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common to both hemispheres. These considerations lead to specific questions about the processing and representational properties of the basic bilateral system hypothesized to support the access of simple spoken words. We predict that both hemispheres will be involved to a similar degree when the linguistic input consists of morphologically simple, high-frequency, high-imageability words. These types of words, in a language like English, will engage general purpose perceptual processing mechanisms that are not specifically linguistic in nature. Such mechanisms are engaged by the unfolding nature of the speech signal, where word onsets map onto multiple lexical representations. This triggers competition between these perceptual alternatives and requires additional processing to select the correct candidate. Competition and selection between multiple alternatives are common to a range of cognitive functions, from visual perception to working memory, and are associated with increased bilateral frontal activation (7). To selectively engage these mechanisms we used words that are not linguistically complex and do not require decompositional analysis, but are nonetheless perceptually complex. These are morphologically simple words like lawn and ramp, which can be directly mapped onto underlying full-form representations, but that also have an onset-embedded stem (law/lawn, ram/ramp). The presence of this second potential candidate for lexical access creates competition between the two simultaneously activated stems. Successful choice of the correct lexical representation will therefore involve additional decision and selection processes. Previous language research indicated that selection processes require the involvement of inferior frontal regions (8), but with few exceptions (e.g., ref. 9) focused on LH effects. On the approach taken here, selection processes operate on lexical candidates whose analysis is conducted bilaterally, triggering the involvement of bilateral IFC. When the input changes to include linguistically more complex material, we predicted a shift in fronto-temporal involvement across the hemispheres. This shift affects both the degree of left (L) temporal involvement in superior temporal and middle temporal gyri (STG/MTG) and the degree of LH fronto-temporal interaction. Here we focused on regular inflectional morphemes, such as the English past tense {-d}, which lead a spoken lexical input to interact differentially with the machinery of lexical access and linguistic interpretation (10). When a phonetic input such as /preɪd/ is encountered, corresponding to the word prayed, the listener must both access the lexical information associated with the stem {pray} and extract the processing implications of the presence of the grammatical morpheme {-d}. It is the capacity to support this segmentation into stem- and affix-based processes that is disrupted in patients with LH perisylvian damage (6). A key concept here is the notion of the inflectional rhyme pattern (IRP) as a dynamic modulator of frontotemporal integration that indicates whether the current speech input carries inflectional information necessary for its on-line structural interpretation (11). The IRP is a phonological pattern in English that signals that the ending of a complex word may be an inflectional affix and therefore should not be treated as part of the stem. It is defined in terms of specific phonological markers—whether the final consonant is coronal [i.e., (d, t, s, z)] and whether it agrees in voice with the preceding segment—which are shared by all regular {-d} and {-s} inflections in English. It may be present both in real inflected forms (bowled, packs), in pseudoinflected forms where a simple word has an apparent inflectional ending (mold, flax), and in nonword forms (nold, dax). Recent fMRI results suggest that the presence of the IRP has an across-the-board triggering effect on LIFC activation, correlated with L temporal lobe and L anterior cingulate activation (11). Consistent with this, patients with LIFC damage show marked disruptions in performance when confronted with IRP stimuli, again independent of lexical status (12). Behavioral studies with unimpaired young adults (13) show increased processing complexity associated with the presence of the IRP for real words and nonwords and for both major types of regular inflection in English (the past tense -d and plural -s). These results indicate a dynamic interaction between stem-access processes mediated bilaterally by temporal lobe structures and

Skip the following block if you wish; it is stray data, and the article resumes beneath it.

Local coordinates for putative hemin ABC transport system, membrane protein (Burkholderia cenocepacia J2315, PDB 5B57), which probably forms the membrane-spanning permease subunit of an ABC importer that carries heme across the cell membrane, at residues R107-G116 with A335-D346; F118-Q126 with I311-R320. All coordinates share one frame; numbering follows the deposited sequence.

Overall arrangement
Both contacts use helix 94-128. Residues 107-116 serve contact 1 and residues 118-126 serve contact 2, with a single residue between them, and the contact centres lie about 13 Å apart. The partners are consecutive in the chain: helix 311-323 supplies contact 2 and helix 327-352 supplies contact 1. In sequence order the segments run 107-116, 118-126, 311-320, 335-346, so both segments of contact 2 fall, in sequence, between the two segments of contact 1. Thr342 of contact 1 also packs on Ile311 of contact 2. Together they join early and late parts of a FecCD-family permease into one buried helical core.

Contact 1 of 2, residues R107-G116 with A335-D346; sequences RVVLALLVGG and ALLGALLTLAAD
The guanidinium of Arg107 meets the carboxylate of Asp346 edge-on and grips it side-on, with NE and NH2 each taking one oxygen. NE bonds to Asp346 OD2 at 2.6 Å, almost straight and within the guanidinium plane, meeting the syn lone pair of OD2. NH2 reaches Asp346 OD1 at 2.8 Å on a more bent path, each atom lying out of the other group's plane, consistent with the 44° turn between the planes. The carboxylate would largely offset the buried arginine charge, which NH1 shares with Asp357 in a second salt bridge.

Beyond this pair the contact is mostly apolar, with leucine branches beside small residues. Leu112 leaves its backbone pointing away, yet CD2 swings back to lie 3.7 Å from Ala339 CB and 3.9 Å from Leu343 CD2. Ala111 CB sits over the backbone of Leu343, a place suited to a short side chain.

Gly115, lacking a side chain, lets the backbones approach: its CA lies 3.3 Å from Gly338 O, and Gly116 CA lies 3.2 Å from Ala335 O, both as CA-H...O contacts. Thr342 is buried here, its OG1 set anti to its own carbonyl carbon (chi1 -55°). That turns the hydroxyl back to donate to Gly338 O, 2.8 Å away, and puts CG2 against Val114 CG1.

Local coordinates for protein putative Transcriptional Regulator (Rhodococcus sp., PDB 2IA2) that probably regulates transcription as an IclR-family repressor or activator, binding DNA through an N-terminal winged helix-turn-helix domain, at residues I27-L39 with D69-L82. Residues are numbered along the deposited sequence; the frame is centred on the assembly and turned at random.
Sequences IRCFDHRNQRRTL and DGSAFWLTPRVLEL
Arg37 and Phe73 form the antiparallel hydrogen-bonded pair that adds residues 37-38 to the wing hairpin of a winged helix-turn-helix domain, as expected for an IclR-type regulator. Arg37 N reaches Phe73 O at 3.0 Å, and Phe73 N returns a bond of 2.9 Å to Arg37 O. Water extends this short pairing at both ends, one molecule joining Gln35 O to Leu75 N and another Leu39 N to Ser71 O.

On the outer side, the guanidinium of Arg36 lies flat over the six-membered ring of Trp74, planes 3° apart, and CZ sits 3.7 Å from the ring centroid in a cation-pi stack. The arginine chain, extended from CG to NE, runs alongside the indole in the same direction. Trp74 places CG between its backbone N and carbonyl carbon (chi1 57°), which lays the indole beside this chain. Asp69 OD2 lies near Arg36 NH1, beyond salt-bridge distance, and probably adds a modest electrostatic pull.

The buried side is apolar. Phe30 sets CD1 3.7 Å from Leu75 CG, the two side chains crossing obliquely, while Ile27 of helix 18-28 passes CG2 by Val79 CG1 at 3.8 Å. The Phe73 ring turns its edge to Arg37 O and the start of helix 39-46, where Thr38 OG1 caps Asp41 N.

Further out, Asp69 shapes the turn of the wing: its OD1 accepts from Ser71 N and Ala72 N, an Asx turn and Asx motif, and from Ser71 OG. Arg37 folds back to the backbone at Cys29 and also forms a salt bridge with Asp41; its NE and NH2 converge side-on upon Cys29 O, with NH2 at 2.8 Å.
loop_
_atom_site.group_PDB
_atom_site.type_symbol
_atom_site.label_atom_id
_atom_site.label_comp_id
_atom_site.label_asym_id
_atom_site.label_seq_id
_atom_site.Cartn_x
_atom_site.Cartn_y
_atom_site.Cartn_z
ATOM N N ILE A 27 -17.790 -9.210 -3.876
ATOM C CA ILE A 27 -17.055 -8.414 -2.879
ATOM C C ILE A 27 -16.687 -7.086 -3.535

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predominantly left frontal systems critical for morpho-phonological and syntactic parsing of the input stream (6, 12). To probe these interactions we covaried the two sources of processing complexity described above: whether a word ends in the IRP, invoking specifically linguistic complexity, and whether it has an embedded stem, modulating general processing complexity. Simple words like dream, exhibiting neither type of complexity, contrast both with words like claim, which have an embedded stem (clay) but no IRP, and with words like trend, which end in a potential suffix, but have no embedded stem. Intermediate cases like played and trade exhibit both forms of complexity—each ends in a potential inflectional affix, and each has a potential embedded stem (play and tray). Variations in the degree of stem competition should modulate activation bilaterally, with greater competition increasing the likelihood of IFC involvement. In contrast, presence or absence of the IRP should primarily modulate LH activation, especially where fronto-temporal links are concerned. Because this approach predicts that LH networks, especially LIFC, should be sensitive to both of these types of processing complexity, it raises the question of whether the activations elicited will be spatio-temporally distinct or overlapping. Issues of functional specialization in LIFC are widely debated and allow for several possible outcomes: If linguistic computations (tapped into by the IRP conditions) are domain and region specific, they may generate activity in more dorsal LIFC (BA44/45), whereas domain-general computations, elicited by stem competition, should engage more orbito-frontal areas, including BA47 (14, 15). Alternatively, on a network-based account (16), the same LIFC areas may support both linguistic and nonlinguistic processing functions, but do so in the context of different distributed processing networks. Finally, to be able to isolate the lexical processing network from lower-level auditory processing, we compared word processing against a baseline that unambiguously separates complex auditory processing from specifically acoustic–phonetic analyses. Correct choice of baseline is critical for a convincing demonstration of RH lexical processing, where inappropriate baselines lead either to false negatives or to false positives. Our baseline for speech sounds was “musical rain” (MuR) as described in ref. 17. MuR was chosen over acoustic baselines such as spectrally rotated, noise-vocoded or reversed speech because it provides a principled basis for claiming that it closely tracks the acoustic properties of speech, while at the same time not being interpretable as speech. The temporal envelope of each MuR segment was extracted from the corresponding speech segment, and the two were matched in terms of the long-term spectro-temporal distribution of energy and root mean square (RMS) level. Nevertheless, despite the similarities in the distribution of energy over frequency and time, the absence of continuous formants in the signal means that MuR is not interpretable as being the output of a human vocal tract and is not heard as speechlike. MuR produces a similar level of neural activation to that of vowels in the auditory pathway up to and including primary auditory cortex in Heschl’s gyrus and planum temporale (17). In secondary auditory regions, however, such as anterior superior temporal cortex, it produces much less activation than the corresponding speech. In the context of this strict auditory baseline, we can evaluate directly the hemispheric distribution of contrasting lexical processing systems, using a set of stimuli that covary stem competition and suffix decomposition demands (Table 1). Words in the regular past tense condition (e.g., prayed) were all morphologically complex, consisting of stems and suffixes. These words should trigger a decomposition process on the basis of the presence of the suffix. Although they have a phonologically embedded stem, this may not trigger strong lexical competition because prayed is not thought to be separately lexically represented (6). The second condition consisted of monomorphemic words with a real word embedded at the onset and an IRP ending, e.g., trade. Words from this condition can be processed as tray+ed, thus triggering both stem competition and suffix decomposition. The third condition consisted of monomorphemic words with an IRP ending but without an onset embedded word, e.g., blend. Here, the presence of the IRP ending can